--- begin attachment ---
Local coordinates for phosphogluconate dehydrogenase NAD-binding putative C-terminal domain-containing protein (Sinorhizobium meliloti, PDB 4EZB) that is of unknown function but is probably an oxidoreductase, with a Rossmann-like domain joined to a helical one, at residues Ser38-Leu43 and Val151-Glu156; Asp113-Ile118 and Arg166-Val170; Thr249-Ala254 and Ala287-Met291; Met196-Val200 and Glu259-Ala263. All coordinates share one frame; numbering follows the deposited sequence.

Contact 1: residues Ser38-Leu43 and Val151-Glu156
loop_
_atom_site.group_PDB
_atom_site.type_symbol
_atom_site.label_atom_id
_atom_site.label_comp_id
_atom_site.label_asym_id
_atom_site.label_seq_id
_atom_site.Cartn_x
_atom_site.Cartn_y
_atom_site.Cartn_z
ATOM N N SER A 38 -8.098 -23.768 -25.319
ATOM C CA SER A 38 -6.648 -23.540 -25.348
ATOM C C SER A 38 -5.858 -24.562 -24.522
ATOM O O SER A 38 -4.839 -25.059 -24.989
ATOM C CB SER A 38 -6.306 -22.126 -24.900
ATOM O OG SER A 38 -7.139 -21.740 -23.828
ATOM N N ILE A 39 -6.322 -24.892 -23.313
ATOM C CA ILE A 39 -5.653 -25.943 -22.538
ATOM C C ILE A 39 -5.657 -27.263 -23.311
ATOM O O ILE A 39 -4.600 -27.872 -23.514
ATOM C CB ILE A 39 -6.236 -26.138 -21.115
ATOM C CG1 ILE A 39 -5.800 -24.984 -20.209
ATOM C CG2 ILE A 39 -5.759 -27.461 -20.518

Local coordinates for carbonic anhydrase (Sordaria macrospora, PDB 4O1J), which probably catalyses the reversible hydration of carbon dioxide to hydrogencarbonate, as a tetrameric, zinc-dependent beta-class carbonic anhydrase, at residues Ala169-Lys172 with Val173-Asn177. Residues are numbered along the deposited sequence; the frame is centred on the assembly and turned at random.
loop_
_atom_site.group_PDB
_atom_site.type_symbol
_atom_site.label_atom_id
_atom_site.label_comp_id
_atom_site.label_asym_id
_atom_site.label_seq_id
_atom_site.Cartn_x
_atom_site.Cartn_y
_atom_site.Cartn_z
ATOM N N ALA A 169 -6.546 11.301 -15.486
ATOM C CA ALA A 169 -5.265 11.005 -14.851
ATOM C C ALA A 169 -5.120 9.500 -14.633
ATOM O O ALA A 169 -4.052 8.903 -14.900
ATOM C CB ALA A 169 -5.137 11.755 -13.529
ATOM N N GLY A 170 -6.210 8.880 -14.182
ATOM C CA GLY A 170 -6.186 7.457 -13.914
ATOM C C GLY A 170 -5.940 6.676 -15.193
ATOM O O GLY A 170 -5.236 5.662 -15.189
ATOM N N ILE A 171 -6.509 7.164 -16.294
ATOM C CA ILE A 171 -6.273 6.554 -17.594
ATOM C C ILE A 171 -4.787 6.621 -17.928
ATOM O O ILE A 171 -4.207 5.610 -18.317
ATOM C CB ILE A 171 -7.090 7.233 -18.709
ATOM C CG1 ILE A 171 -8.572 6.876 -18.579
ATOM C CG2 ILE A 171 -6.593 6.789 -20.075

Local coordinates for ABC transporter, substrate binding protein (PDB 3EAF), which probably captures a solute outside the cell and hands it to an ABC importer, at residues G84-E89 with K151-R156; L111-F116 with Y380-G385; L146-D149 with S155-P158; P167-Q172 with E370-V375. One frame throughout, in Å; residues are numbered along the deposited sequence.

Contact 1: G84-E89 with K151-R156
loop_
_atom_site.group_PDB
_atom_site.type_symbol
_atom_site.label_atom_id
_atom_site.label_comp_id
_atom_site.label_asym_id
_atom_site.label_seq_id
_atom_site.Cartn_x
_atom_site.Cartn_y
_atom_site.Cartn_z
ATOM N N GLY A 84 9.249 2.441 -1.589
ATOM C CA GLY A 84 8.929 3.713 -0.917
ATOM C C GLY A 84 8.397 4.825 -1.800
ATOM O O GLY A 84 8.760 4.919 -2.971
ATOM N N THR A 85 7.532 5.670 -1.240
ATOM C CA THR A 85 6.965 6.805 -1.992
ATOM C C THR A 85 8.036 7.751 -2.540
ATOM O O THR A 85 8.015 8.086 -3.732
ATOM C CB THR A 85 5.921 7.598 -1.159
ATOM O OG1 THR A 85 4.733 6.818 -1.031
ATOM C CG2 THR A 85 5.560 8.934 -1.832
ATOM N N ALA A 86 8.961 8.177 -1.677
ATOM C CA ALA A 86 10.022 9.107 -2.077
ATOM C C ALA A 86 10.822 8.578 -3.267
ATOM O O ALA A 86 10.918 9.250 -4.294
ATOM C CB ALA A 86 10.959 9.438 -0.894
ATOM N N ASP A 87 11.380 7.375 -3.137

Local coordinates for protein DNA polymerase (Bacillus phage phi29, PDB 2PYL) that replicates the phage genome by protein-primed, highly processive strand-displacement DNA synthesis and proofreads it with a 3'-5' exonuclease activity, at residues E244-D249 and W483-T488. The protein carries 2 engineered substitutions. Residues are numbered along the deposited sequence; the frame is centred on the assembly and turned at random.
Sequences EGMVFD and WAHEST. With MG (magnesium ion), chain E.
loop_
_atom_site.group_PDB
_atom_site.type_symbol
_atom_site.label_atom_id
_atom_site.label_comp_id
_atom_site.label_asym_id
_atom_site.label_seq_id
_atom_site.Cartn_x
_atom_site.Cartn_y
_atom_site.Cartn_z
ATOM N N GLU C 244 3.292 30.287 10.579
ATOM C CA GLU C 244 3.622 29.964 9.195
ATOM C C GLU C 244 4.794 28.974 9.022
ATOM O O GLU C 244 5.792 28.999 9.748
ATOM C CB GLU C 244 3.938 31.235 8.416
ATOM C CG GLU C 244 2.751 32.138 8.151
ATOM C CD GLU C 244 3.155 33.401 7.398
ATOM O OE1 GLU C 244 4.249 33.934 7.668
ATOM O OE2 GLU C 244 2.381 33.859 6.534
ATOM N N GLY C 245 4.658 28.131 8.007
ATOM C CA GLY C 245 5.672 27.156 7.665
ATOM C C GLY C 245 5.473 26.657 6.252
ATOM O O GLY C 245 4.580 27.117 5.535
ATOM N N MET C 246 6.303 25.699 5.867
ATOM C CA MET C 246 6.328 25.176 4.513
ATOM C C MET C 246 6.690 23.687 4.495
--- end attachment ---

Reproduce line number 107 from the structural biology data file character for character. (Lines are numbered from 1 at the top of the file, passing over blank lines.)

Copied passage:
ATOM N N MET C 246 6.303 25.699 5.867